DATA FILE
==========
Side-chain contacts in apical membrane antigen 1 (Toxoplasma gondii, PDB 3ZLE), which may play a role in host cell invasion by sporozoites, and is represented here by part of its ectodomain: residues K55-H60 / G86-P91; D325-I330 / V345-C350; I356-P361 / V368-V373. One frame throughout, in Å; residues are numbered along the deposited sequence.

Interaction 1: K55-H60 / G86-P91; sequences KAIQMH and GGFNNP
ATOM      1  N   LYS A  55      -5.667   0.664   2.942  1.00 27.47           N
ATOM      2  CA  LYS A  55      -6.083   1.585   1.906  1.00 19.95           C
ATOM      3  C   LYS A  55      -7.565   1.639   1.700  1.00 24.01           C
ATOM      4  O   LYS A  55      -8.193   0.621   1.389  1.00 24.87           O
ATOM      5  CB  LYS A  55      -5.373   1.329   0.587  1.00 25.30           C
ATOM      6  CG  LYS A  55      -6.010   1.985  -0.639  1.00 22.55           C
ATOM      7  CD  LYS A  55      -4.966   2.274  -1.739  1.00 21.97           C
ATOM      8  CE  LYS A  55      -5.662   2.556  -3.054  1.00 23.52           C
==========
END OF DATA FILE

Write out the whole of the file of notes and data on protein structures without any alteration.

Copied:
Side-chain contacts in apical membrane antigen 1 (Toxoplasma gondii, PDB 3ZLE), which may play a role in host cell invasion by sporozoites, and is represented here by part of its ectodomain: residues K55-H60 / G86-P91; D325-I330 / V345-C350; I356-P361 / V368-V373. One frame throughout, in Å; residues are numbered along the deposited sequence.

Interaction 1: K55-H60 / G86-P91; sequences KAIQMH and GGFNNP
ATOM      1  N   LYS A  55      -5.667   0.664   2.942  1.00 27.47           N
ATOM      2  CA  LYS A  55      -6.083   1.585   1.906  1.00 19.95           C
ATOM      3  C   LYS A  55      -7.565   1.639   1.700  1.00 24.01           C
ATOM      4  O   LYS A  55      -8.193   0.621   1.389  1.00 24.87           O
ATOM      5  CB  LYS A  55      -5.373   1.329   0.587  1.00 25.30           C
ATOM      6  CG  LYS A  55      -6.010   1.985  -0.639  1.00 22.55           C
ATOM      7  CD  LYS A  55      -4.966   2.274  -1.739  1.00 21.97           C
ATOM      8  CE  LYS A  55      -5.662   2.556  -3.054  1.00 23.52           C